Cold Places

This is both a book of some of award-winning photographer Sue Flood's favourite images and a record of some of the most spectacular places and memorable animals of the polar regions. Sue was delighted to have it picked as Lonely Planet magazine's "Book of the Month".

Sue fell in love with the Canadian Arctic on her first BBC filming trip there in 1998 and has since enjoyed more than 30 trips to the polar regions working on documentaries and feature films, guiding private individuals and on expedition ships voyaging to the North Pole and south to the Antarctic Peninsula, Ross and Weddell Seas and sub-Antarctic islands.

She has had some great adventures in the polar regions, including camping on the floe edge with Inuit hunters in the Canadian high-Arctic, watching polar bears hunting, diving with leopard seals in the Antarctic, working on Russian icebreakers and sailing across the Drake Passage on a very small yacht. Sue is passionate about what she does, and she hopes that this comes across in her images so that people will be inspired to want to protect the wildlife and ecosystems she has been fortunate enough to photograph.

Cold Places was recognised in the 2011 International Photographer of the Year contest, winning third prize in the Nature Books category.

The foreword is by the Hon. Alexandra Shackleton, grand-daughter of the famous explorer, Sir Ernest Shackleton, with whom Sue had the pleasure of travelling to the Ross Sea.

"It’s an almost impossible task to choose a favourite image from Sue’s portfolio, but the emperors on the cover bring back memories of sitting on the ice watching the penguins walking slowly past with their utterly appealing chicks with their air of optimism. Sue has captured their spirit completely and with artistry, and I now have a copy of one of her pictures hanging in my house.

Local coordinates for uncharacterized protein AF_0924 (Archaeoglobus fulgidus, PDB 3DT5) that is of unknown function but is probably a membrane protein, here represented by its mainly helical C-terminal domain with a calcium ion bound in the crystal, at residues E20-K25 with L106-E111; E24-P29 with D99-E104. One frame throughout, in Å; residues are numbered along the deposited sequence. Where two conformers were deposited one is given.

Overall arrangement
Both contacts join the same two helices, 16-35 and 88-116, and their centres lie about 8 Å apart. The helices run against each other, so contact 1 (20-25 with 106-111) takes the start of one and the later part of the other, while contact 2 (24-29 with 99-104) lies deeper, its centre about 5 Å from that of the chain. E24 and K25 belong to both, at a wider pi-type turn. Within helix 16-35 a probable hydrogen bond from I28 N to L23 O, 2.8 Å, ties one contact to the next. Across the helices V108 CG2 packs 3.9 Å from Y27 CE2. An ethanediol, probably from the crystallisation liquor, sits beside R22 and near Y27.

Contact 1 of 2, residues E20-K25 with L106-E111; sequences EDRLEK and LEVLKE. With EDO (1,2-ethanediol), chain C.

A most impressive book."

- the Hon. Alexandra Shackleton

Cold Places was reviewed by author and photographer Nick Smith in the Explorers Club journal:

There’s something about an occasional stint in the Polar Regions that will bring out the photographer in all of us. But for Sue Flood, if it’s a cold place then that’s her territory. As an artist with the camera, Flood has a terrific eye for what makes the extremes of the ice domain so appealing, dangerous and poetic. She captures these landscapes, and the animals and people that inhabit them, with a clarity of vision and excellence of technique that most photographers simply don’t have.

There are two main reasons for this. First, having served an 11-year stint at the BBC’s Natural History Unit as a documentary producer, she has the recording of wildlife imagery in far-flung places in her blood. Second, she spends more time in the arctic and Antarctic regions than she does in her temperate homeland of Great Britain.

This combination of knowledge and opportunity come together in her superb debut coffee-table tome – ‘Cold Places’ – a book where, try as you might, you won’t find a single dud image. Whether she’s exploring super-wide open vistas populated by a lone bear or leopard seal, or whether she’s up close and personal with blizzard beset gentoos or towering nuclear-powered icebreakers, Flood gets under the surface of all her subjects. The results are superb.

Her key strengths are iconic images that interpret the colours and moods of the earth’s extremities. To do this you need real dedication, attention to detail and an uncompromising approach to quality. These attributes are passed down the line to the production values of a small, but almost perfectly formed book, and we can look forward to seeing many more of her awe-inspiring images in the future.

Designed by the award-winning designer Simon Bishop.

Hardcover: 160 pages

Publisher: New Sue Publishing (4 Mar 2011)

Language: English

Dimensions: 30.6 x 24.2 x 2.2 cm
Cold Places is 160 pages, priced at £25. It is available directly from Sue (payment via Paypal or Credit Card) or from tangentbooks.co.uk



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